Set in a not-so-distant future and following one woman’s journey through divorce, single parenthood, and self-doubt, Jessamine Chan has crafted a dystopian debut novel that will leave you both spellbound and horrified.
The School for Good Mothers revolves around 39-year-old Frida Lui. The daughter of Chinese immigrants, Frida has never felt like she is enough – either for her parents or for Gust, the handsome, successful, and non-Asian father of her only child Harriet.
When Gust leaves Frida and relocates with his much-younger and white girlfriend, Frida must move and find a job in an unfamiliar city to maintain joint custody of Harriet. While Gust is playing house in the suburbs with his mistress, Frida struggles to make ends meet while working from home and taking care of Harriet in a tiny apartment in a not-so-great part of town.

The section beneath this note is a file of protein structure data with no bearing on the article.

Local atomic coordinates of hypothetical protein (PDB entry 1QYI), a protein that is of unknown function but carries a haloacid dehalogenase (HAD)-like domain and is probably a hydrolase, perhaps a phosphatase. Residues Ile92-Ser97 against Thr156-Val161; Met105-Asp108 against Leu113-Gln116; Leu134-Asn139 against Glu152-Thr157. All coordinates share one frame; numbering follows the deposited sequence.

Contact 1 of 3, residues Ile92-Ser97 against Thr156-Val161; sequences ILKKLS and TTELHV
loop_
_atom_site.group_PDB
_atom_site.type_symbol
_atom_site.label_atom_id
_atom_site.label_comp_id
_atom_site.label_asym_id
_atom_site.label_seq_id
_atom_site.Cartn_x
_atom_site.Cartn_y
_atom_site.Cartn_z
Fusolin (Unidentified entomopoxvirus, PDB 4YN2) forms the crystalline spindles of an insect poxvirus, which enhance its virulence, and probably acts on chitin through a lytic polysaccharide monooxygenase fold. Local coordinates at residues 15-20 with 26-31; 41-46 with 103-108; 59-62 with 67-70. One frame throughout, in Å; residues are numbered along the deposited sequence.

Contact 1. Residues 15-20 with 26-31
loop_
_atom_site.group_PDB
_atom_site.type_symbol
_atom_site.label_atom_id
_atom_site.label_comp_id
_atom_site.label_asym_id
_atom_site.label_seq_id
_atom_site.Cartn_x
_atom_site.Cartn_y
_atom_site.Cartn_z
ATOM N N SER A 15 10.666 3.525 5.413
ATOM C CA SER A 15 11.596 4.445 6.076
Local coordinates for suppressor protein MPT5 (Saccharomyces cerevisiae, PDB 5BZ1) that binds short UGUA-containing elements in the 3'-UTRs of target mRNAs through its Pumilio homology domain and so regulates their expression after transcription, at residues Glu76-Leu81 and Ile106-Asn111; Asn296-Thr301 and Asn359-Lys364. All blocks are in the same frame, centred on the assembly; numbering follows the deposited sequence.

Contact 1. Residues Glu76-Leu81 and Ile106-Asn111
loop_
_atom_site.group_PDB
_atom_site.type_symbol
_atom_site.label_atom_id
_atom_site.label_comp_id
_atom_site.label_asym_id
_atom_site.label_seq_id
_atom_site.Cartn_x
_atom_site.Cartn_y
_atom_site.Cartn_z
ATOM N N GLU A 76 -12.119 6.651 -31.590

Next, a bad child care-related decision thrusts Frida into what is basically a hellish social services system. In Chan’s future, the state has its eye on women like Frida – the ones who choose career over children, complain too much about motherhood on social media, and let their kids walk to the library alone. When Frida’s parenting misstep is discovered, a host of government officials swoop in to determine if she is worthy of motherhood and whether a stint at a Big Brother-like institution that measures the range of a mother’s devotion will reform her.
At the institution, the mothers are assigned android children. Desperate to be reunited with their kids, Frida and the other moms must develop relationships with their AI-powered toddlers to demonstrate they are ready to be good mothers and reunited with the human children they abandoned.
With short-ish chapters and a choppy writing style, Chan guides the reader through an unsettling maze of bad decisions, horrific circumstances, and government overreach. The book is an intense examination of society’s expectations of mothers, the pitfalls of what can be perceived as ideal parenting, and the judgment enacted upon women by both the state and, at times, each other.
A New York Times bestseller, you won’t be able to put down The School for Good Mothers.